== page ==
To study how regulatory policy changes can affect the response of bank risk-taking to monetary policy shocks, we use confidential loan-level data from one of the Big Five commercial banks in China. To construct firm-level controls for empirical estimation, we merge the loan-level data with the firm-level data from China’s Annual Survey of Industrial Firms (ASIF) obtained from the National Bureau of Statistics (NBS) of China. The ASIF sample contains about 4 million firm-year observations for the period from 1998 to 2013. We merge the two data sources by matching firm names and then use the merged data, with about 400,000 unique firm-loan pairs for the period from 2008 to 2017, to estimate the empirical impact of tightening capital regulations on the relation between bank risk-taking and monetary policy shocks. We measure monetary policy shocks by the exogenous component of the M2 growth rate estimated using the method developed by Chen et al. (2018).
We find that, after the tightening of capital regulations in 2013, a monetary policy expansion induces bank branches with high-risk exposures in the past to increase the share of lending to SOE firms, which are perceived as ex ante low-risk borrowers. The estimated declines in bank risk-taking following a monetary policy expansion are both statistically significant and economically important. Our baseline estimation suggests that a one standard deviation positive shock to M2 growth raises the probability of SOE lending by 6.8% after the new regulations were put in place in 2013.
When we further control for the level of capitalization in the regression, we estimate that the same monetary policy shock raises the probability of SOE lending by up to 27%. This finding suggests that the declines in bank risk-taking following monetary policy expansion in the post-2013 periods were primarily driven by changes in risk weighting, not changes in capitalization. A bank can meet tightened capital requirements by reducing the level of risk-weighted assets, and under the new risk-weighting approach (that is, the IRB approach), an effective way to reduce the level of risk-weighted assets is to increase the share of loans to de jure low-risk borrowers such as SOEs.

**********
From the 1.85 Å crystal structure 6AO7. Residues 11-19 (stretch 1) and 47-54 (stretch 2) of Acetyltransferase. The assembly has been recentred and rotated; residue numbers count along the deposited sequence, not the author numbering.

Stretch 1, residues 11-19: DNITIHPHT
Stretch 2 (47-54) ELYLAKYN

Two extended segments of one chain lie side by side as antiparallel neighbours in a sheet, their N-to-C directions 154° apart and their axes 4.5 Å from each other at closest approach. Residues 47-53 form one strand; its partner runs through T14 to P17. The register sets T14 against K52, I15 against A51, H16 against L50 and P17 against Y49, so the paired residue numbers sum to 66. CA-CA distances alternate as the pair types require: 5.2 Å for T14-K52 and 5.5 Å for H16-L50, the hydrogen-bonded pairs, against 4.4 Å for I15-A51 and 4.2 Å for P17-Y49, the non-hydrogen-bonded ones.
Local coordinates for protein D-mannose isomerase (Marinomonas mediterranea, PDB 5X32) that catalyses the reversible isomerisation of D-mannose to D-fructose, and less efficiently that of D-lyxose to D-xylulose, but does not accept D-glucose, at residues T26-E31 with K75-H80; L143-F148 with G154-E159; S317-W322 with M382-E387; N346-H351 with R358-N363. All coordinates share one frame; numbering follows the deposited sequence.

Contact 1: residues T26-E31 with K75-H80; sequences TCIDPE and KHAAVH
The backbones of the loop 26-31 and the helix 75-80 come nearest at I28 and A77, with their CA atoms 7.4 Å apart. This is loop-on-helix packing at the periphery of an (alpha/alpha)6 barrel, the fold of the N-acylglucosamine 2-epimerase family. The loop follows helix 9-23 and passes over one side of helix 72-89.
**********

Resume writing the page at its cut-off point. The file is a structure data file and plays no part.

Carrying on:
During the post-2013 period, China has implemented other structural reforms such as interest-rate liberalization (started in 2013 and deepened in 2015), deleveraging (in late 2015), and anti-corruption campaigns (started in late 2012). These policy changes might also affect bank risk-taking. We have examined the effects of these potential confounding factors. Our evidence suggests that, after controlling for those other factors, changes in capital regulations remain an important driving force of the observed changes in bank risk-taking behaviors.
Tradeoffs Between Financial Stability and Aggregate Productivity
Our empirical findings show that tightening capital regulations can effectively reduce bank risk-taking, both on average and conditional on monetary policy shocks. This evidence should alleviate financial-stability concerns associated with expansionary monetary policy. However, banks reduce risk-taking by raising the share of lending to SOEs, which have lower productivity on average than private firms (Hsieh and Klenow 2009). Thus, an increase in the share of lending to SOEs would reduce aggregate productivity.
Indeed, using provincial-level data, we find evidence that a positive monetary policy shock significantly reduces total factor productivity (TFP) after 2013, but not before. SOE loans receive high credit ratings and are perceived as low-risk loans under government guarantees. However, ex post, SOE loans are more likely to be non-performing or overdue than average. Thus, tightening capital regulations leads to a trade-off between financial stability and aggregate productivity.
The tightening of capital regulations under Basel III implemented in 2013 in China has significantly changed bank risk-taking behavior and its response to monetary policy shocks. Banks reduced risk-taking by increasing the share of lending to SOEs, both on average and conditional on monetary policy expansions. After 2013, a one standard deviation increase in the exogenous component of M2 growth raises the probability of SOE lending by up to 27%. Since SOEs have lower average productivity than private firms, increasing lending to SOEs reduces aggregate productivity. Our evidence suggests that tightening capital regulations can lead to a trade-off between financial stability and aggregate productivity.
The views expressed in this article are those of the authors and do not necessarily reflect the views of the Federal Reserve Bank of San Francisco or the Federal Reserve System.
(Xiaoming Li, Shanghai Advanced Institute of Finance, China; Zheng Liu, Federal Reserve Bank of San Francisco; Yuchao Peng, Central University of Finance and Economics, China; Zhiwei Xu, Shanghai Jiao Tong University, China.)
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Chen, Kaiji, Jue Ren, and Tao Zha. 2018. “The Nexus of Monetary Policy and Shadow Banking in China.” American Economic Review 108 (12), 3891–3936. https://doi.org/10.1257/aer.20170133.
Hsieh, Chang-Tai, and Peter J. Klenow. 2009. “Misallocation and Manufacturing TFP in China and India.” Quarterly Journal of Economics 124 (4), 1403–1448. https://doi.org/10.1162/qjec.2009.124.4.1403.
Li, Xiaoming, Zheng Liu, Yuchao Peng, and Zhiwei Xu. 2020. “Bank Risk-Taking and Monetary Policy Transmission: Evidence from China,” Federal Reserve Bank of San Francisco Working Paper 2020-27. https://doi.org/10.24148/wp2020-27.